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NCJRS Celebrates National Library Week April 12-18

National Library Week

Started in 1958, National Library Week is a nationwide observance celebrated by all types of libraries - including the NCJRS Virtual Library. NCJRS invites you to explore the breadth and scope of the NCJRS Virtual Library collection and services. With more than 220,000 collection documents and 60,000 online resources, including all known Office of Justice Programs works, it is one of the world’s largest criminal justice special collections.

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NCJRS Abstract

The document referenced below is part of the NCJRS Library collection.
To conduct further searches of the collection, visit the NCJRS Abstracts Database.

How to Obtain Documents
NCJ Number: NCJ 178887     Find in a Library
Title: Reporting Crimes Against Juveniles
  Document URL: HTML PDF 
Author(s): David Finkelhor ; Richard Ormrod
Corporate Author: Crimes Against Children Research Center
United States of America
Date Published: 1999
Page Count: 8
  Series: OJJDP Crimes Against Children Series
  Annotation: This paper presents the findings of the National Crime Victimization Survey (NCVS) regarding the reporting of crimes against juveniles.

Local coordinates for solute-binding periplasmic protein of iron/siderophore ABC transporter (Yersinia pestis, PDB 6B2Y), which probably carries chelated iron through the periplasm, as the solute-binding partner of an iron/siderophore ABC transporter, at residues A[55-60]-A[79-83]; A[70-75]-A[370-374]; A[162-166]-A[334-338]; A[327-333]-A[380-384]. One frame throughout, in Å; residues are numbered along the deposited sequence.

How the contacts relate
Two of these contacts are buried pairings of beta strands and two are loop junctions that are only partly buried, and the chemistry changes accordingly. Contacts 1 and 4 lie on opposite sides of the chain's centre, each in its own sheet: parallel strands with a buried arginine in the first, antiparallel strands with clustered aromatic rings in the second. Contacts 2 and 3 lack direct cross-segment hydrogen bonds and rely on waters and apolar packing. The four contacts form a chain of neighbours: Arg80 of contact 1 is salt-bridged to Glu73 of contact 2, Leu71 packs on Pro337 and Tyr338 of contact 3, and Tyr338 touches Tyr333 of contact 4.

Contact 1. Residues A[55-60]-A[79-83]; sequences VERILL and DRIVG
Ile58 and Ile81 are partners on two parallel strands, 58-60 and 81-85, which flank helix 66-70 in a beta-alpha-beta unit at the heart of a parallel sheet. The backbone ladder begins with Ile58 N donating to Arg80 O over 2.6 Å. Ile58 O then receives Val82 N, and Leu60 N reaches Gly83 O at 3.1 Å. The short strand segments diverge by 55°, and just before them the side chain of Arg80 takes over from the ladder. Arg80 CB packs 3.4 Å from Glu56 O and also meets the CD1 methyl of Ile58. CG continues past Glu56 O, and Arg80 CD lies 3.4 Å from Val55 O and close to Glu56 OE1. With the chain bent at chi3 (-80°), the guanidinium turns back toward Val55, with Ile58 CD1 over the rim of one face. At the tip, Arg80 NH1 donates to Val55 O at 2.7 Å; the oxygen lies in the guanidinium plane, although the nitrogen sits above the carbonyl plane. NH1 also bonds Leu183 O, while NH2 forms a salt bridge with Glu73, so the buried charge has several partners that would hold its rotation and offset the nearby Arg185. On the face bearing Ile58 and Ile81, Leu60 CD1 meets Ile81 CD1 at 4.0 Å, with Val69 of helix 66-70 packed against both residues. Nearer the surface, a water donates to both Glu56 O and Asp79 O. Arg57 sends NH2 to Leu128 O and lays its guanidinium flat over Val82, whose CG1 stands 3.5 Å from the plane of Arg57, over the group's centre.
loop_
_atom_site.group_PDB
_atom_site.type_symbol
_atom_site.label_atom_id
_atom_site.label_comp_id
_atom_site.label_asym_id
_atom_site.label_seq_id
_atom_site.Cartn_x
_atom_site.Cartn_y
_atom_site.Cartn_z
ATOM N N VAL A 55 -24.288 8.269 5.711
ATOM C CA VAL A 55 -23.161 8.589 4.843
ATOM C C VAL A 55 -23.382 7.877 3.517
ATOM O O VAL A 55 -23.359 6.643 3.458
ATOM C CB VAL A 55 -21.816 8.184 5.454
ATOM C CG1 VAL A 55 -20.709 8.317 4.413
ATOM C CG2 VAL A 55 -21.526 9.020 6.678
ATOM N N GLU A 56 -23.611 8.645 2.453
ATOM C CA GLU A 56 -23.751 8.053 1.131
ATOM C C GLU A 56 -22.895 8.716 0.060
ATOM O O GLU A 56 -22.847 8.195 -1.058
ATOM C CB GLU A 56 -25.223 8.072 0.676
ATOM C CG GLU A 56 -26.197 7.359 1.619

Abstract: NCVS data on juvenile crime victimizations reported to police and other authorities show that only 28 percent of violent crimes against juveniles become known to police. An additional 16 percent of violent crimes against juveniles are reported to some authority other than the police, mostly school officials. Juvenile victims are substantially less likely than adult victims to have their violent crimes reported to the police or any other authority. Violent sexual assault, although generally underreported, is one crime that is reported to police and other authorities about as often for juveniles as for adults. Only 10 percent of thefts against juveniles become known to police, but an additional 29 percent of such thefts are reported to other authorities, such as school officials. High-value thefts (more than $250) with juvenile victims are less likely to be reported to police or any other authority than those with adult victims. Juveniles report more low-value thefts (less than $50) to some authority than do adults, mostly to school officials. Given the high rate of juvenile crime victimization, its underreporting should be considered a significant problem that needs to be addressed by law enforcement policies. 1 table, 5 figures, and 5 references
Main Term(s): Juvenile victims
Index Term(s): Violent crimes ; Sex offenses ; Citizen crime reporting ; Victimization surveys
Sponsoring Agency: Office of Juvenile Justice and Delinquency Prevention
US Dept of Justice
United States of America
Grant Number: 98-JN-FX-0012;
Sale Source: NCJRS Photocopy Services
Box 6000
Rockville, MD 20849-6000
United States of America

Juvenile Justice Clearinghouse/NCJRS
P.O. Box 6000
Rockville, MD 20849
United States of America
Type: Survey
Country: United States of America
Language: English
  To cite this abstract, use the following link:

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